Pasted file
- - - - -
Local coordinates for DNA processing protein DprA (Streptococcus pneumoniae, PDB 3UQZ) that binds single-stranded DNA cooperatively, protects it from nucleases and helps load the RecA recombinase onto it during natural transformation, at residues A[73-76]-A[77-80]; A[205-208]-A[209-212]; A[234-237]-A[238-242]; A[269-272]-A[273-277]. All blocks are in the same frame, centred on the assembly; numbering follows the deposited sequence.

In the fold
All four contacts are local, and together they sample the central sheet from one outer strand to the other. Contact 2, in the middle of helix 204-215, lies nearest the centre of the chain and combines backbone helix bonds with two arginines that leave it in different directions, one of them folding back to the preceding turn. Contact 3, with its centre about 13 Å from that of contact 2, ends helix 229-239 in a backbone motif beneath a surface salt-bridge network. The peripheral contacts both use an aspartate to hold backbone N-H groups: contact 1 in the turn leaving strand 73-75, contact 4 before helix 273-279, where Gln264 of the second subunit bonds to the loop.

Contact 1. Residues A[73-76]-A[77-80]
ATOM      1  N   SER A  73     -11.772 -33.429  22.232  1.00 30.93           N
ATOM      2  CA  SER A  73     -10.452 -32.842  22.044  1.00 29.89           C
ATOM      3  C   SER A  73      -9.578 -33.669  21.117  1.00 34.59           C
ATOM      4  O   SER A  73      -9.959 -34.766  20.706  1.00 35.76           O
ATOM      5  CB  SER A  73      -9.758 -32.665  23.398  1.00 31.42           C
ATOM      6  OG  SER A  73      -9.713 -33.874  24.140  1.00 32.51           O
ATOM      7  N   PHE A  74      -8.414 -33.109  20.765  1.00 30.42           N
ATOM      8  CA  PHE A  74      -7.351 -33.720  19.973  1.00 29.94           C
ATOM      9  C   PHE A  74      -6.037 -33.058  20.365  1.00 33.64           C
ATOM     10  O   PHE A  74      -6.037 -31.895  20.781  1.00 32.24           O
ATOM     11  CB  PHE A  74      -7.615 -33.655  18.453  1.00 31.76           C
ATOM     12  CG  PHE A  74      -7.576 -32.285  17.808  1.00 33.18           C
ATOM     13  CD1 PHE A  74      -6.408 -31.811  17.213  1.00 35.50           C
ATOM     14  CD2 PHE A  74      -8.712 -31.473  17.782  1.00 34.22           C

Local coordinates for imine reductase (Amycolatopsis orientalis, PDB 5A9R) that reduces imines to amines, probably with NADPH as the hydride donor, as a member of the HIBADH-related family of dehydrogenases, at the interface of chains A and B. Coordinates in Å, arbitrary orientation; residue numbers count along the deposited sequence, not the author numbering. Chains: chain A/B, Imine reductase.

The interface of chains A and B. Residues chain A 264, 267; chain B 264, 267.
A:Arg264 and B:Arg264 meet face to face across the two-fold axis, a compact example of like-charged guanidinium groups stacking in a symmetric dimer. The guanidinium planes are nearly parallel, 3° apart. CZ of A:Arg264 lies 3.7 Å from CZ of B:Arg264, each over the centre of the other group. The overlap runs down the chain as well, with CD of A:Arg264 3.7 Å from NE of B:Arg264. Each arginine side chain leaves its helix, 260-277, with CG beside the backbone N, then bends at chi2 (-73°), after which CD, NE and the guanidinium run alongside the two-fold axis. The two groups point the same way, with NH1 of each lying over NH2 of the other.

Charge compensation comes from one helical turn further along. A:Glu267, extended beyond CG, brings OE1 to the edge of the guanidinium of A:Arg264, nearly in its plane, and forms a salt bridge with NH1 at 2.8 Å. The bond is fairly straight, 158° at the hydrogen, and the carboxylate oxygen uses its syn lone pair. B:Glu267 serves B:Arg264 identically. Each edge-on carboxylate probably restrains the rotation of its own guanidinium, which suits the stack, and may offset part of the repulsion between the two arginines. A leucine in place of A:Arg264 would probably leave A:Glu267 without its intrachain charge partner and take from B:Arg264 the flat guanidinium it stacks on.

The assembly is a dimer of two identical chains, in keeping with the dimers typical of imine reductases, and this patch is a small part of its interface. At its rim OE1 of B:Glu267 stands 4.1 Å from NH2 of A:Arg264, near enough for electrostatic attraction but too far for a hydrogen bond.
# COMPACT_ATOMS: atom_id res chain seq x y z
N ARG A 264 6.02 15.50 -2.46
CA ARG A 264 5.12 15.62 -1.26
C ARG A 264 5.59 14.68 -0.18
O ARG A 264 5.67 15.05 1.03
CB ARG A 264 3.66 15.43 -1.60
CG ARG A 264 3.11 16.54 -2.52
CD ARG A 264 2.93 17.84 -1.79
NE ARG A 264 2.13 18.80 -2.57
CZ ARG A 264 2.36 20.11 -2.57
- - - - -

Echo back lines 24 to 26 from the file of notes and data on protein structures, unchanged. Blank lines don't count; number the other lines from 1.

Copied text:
# COMPACT_ATOMS: atom_id res chain seq x y z
N ARG A 264 6.02 15.50 -2.46
CA ARG A 264 5.12 15.62 -1.26